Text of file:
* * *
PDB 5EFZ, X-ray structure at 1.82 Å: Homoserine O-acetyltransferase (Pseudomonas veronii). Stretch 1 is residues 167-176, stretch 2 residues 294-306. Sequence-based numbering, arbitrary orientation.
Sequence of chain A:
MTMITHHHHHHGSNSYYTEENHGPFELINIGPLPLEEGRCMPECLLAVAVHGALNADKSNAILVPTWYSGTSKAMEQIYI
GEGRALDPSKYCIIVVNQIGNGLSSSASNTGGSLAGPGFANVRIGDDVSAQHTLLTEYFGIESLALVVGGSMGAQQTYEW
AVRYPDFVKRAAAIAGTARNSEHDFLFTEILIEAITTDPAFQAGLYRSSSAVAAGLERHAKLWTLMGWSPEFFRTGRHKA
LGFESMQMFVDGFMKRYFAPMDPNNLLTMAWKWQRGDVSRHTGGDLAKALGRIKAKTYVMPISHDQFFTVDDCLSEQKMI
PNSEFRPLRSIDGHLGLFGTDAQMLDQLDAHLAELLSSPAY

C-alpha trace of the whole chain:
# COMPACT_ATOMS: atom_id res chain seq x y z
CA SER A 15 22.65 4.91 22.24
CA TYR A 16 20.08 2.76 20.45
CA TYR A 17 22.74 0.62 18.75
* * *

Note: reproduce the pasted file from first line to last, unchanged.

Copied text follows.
PDB 5EFZ, X-ray structure at 1.82 Å: Homoserine O-acetyltransferase (Pseudomonas veronii). Stretch 1 is residues 167-176, stretch 2 residues 294-306. Sequence-based numbering, arbitrary orientation.
Sequence of chain A:
MTMITHHHHHHGSNSYYTEENHGPFELINIGPLPLEEGRCMPECLLAVAVHGALNADKSNAILVPTWYSGTSKAMEQIYI
GEGRALDPSKYCIIVVNQIGNGLSSSASNTGGSLAGPGFANVRIGDDVSAQHTLLTEYFGIESLALVVGGSMGAQQTYEW
AVRYPDFVKRAAAIAGTARNSEHDFLFTEILIEAITTDPAFQAGLYRSSSAVAAGLERHAKLWTLMGWSPEFFRTGRHKA
LGFESMQMFVDGFMKRYFAPMDPNNLLTMAWKWQRGDVSRHTGGDLAKALGRIKAKTYVMPISHDQFFTVDDCLSEQKMI
PNSEFRPLRSIDGHLGLFGTDAQMLDQLDAHLAELLSSPAY

C-alpha trace of the whole chain:
# COMPACT_ATOMS: atom_id res chain seq x y z
CA SER A 15 22.65 4.91 22.24
CA TYR A 16 20.08 2.76 20.45
CA TYR A 17 22.74 0.62 18.75